Mugging: Talk host Larry King sings praises to Woody Allen’s newest.
Photo by Andrew Eccles/Online
Larry King says I love you
Writer David Templeton takes interesting people to interesting movies in his ongoing quest for the ultimate post-film conversation. This time out, he fields a phone call from radio-TV interviewer Larry King, discussing their synchronized bicoastal viewings of Woody Allen’s new film, Everyone Says I Love You.
YOU SAW THE MOVIE, right?” rumbles the distinctive voice of Larry King, beginning our little chat the same way he begins his nightly CNN television show: with a nice, simple question, direct and to the point. Yes, I reply, I saw Woody Allen’s Everyone Says I Love You last night at a press screening in San Francisco, knowing that he saw it last night, too, at its world premiere in New York City.
Throughout our 25-minute long-distance rendezvous, King asks many questions, shifting easily from the role of interviewer to interviewee. Asking questions, he has said in the past, is his lifelong hobby. Others have added that he also displays a marked enthusiasm for the dropping of names.
Both skills are in evidence today. “I had a great talk with Woody last night,” he offers, after describing the premiere. “We talked about Brooklyn. We went to competing high schools, you know. He played baseball for Midwood and I was at Lafayette. I graduated in ’51. He graduated in ’53. He was a pretty good ball player. He even thought he might have been a pro player.”
As for the movie itself, King–no stranger to love’s inequities–is unsparing in his praise. “It’s a lovely, funny, beautifully done movie,” he says. “I can’t think of anything I didn’t like about it. Last night was my second time seeing it; I saw it a month ago when it was released for a one-week run to qualify it for the Oscars. And now I could see it a third time.” He pauses. “Couldn’t you?”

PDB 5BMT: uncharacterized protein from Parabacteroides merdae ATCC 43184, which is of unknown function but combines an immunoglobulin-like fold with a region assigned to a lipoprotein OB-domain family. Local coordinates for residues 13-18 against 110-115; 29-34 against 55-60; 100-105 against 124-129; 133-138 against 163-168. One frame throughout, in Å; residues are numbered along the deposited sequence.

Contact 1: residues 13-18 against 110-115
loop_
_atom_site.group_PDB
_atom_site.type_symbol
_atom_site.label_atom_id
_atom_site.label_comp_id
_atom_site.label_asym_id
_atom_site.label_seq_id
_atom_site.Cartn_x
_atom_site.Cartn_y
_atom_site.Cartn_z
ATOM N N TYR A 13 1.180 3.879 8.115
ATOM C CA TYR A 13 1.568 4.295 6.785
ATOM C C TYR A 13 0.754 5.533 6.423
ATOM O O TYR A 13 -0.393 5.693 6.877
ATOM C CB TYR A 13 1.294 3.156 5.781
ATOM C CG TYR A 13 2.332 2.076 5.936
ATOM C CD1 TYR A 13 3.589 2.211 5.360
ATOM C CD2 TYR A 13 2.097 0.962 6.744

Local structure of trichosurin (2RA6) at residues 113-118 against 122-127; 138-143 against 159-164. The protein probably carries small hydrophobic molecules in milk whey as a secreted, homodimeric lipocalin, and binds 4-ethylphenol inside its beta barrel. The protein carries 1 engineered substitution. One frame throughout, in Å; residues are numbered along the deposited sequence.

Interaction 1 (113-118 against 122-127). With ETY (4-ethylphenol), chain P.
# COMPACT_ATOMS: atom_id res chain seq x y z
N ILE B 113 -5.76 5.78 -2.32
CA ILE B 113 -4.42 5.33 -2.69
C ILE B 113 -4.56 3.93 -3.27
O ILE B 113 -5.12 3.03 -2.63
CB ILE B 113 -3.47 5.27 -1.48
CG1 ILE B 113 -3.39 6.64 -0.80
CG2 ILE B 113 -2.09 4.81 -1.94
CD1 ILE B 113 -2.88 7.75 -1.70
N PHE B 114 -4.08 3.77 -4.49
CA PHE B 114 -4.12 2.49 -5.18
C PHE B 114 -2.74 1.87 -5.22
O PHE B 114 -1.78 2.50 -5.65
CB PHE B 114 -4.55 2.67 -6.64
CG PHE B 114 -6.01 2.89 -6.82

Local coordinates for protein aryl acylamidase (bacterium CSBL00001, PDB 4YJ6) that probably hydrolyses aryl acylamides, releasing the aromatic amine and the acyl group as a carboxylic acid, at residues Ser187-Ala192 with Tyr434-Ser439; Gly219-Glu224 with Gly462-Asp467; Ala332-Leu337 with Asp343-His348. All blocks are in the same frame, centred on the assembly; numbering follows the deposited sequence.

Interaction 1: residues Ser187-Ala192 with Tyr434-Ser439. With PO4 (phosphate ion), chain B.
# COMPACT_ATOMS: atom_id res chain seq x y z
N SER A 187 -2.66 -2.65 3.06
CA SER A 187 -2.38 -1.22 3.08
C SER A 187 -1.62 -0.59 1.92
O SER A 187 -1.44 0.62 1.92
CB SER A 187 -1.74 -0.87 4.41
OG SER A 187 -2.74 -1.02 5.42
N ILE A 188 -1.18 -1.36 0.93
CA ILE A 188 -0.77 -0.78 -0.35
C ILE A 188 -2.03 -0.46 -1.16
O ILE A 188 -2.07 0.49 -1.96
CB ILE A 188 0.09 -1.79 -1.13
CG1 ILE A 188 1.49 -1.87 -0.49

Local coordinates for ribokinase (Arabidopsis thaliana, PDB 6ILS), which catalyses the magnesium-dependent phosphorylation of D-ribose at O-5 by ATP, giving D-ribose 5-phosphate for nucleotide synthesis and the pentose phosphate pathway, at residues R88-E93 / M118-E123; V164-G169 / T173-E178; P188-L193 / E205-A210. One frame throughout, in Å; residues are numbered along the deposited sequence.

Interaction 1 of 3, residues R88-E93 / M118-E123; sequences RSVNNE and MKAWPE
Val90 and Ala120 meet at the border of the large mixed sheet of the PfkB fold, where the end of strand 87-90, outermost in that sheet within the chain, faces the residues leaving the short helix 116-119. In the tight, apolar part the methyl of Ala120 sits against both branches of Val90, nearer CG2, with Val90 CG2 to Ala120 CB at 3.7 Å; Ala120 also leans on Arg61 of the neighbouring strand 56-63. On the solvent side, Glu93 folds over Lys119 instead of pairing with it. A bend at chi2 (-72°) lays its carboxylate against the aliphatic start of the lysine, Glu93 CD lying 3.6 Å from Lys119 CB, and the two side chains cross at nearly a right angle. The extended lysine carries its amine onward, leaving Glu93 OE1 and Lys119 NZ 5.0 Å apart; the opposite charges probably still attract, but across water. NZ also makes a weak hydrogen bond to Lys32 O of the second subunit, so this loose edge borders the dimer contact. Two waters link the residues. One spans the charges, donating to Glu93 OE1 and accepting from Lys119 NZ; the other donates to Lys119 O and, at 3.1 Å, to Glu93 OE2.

Easily. As its title suggests, Everyone Says I Love You is about the universality of Love with a capital “L.” It is an unapologetically giddy homage to the fine art of going gaga, a very charming comedy in which all the characters frequently burst into song, singing and dancing to classics such as “Making Whoopie” and the standard “I’m Thru with Love,” all to illustrate the potent notion that people in love do inexplicable things, like singing, in spite of the fact that the people involved (Goldie Hawn, Drew Barrymore, Alan Alda, Edward Norton, Tim Roth, Julia Roberts, and Allen himself) are not exactly trained singers. The result is as endearingly goofy as it is dazzling.
“I’ve been singing ‘I’m Thru with Love’ for a month now,” the oft-married King laughs. “I sing it at odd hours. I sang it as a duet last night with Drew Barrymore.” I ask if he can really sing, to which he replies, “Sure, I can keep a tune. In my heart I’ve always wanted to be Vic Damone.
“This movie is a spoof of movie musicals, but it’s a tribute to them at the same time,” he continues. “It is about the craziness of love. In love. Out of love. Manic in love. Julia Roberts is nuts in love. There’s the young daughter who falls in love with everyone she meets, Goldie Hawn who loved Woody but now she loves Alan Alda but still sort of loves Woody. The young man who loves the girl who falls in love with the criminal, with the criminal kind of liking her but then using her, so she goes back to the first guy. Woody Allen knows human nature.”
I pose a theory that without the crazier aspects of being in love, love itself would be less enjoyable.
“How old are you?” he asks, suddenly curious. “How many times have you been in love?” Um. I’m 36 and I’ve been in love at least half a dozen times, I reply.
“Well, I’m 63,” he reports, “and I can say that, as I define ‘in love,’ I’ve been ‘in love’ three times. This is with women who, by a whim, could drive me nuts. The slightest change in expressions on their faces could make me depressed. These are women who, when they say they’ll call you at 4–if it’s 4:15, you panic.
“Love can make you do crazy things,” he goes on. Alluding to Allen’s musical, King says, “I’ve danced on the street for women I’ve loved. I’ve sung love songs. I’ve whistled. I’ve skipped. I’ve gotten angry and thrown suitcases across the room. I’ve done everything like that. I’ve had furs delivered. I got a car once for a woman with a ribbon wrapped around it.
“I’m a romantic guy! I like flowers. I like surprises. I like the chase. And I like being in love. But I don’t like the pain of it. With love comes pain.” This, King insists, is why he’s currently not in love, and why he’s happy to remain so.
“I am ‘in like’ with someone, though,” he adds playfully. “I gotta tell you, I have a better life when I’m just ‘in like.’ Sure, I’m never as, you know, ‘off-the-roof’ as I am when I’m head over heels in love.
“Then again,” he adds, laughing happily at the thought, “I’m never as depressed, either.”
From the January 23-19, 1997 issue of the Sonoma County Independent
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© 1997 Metrosa, Inc.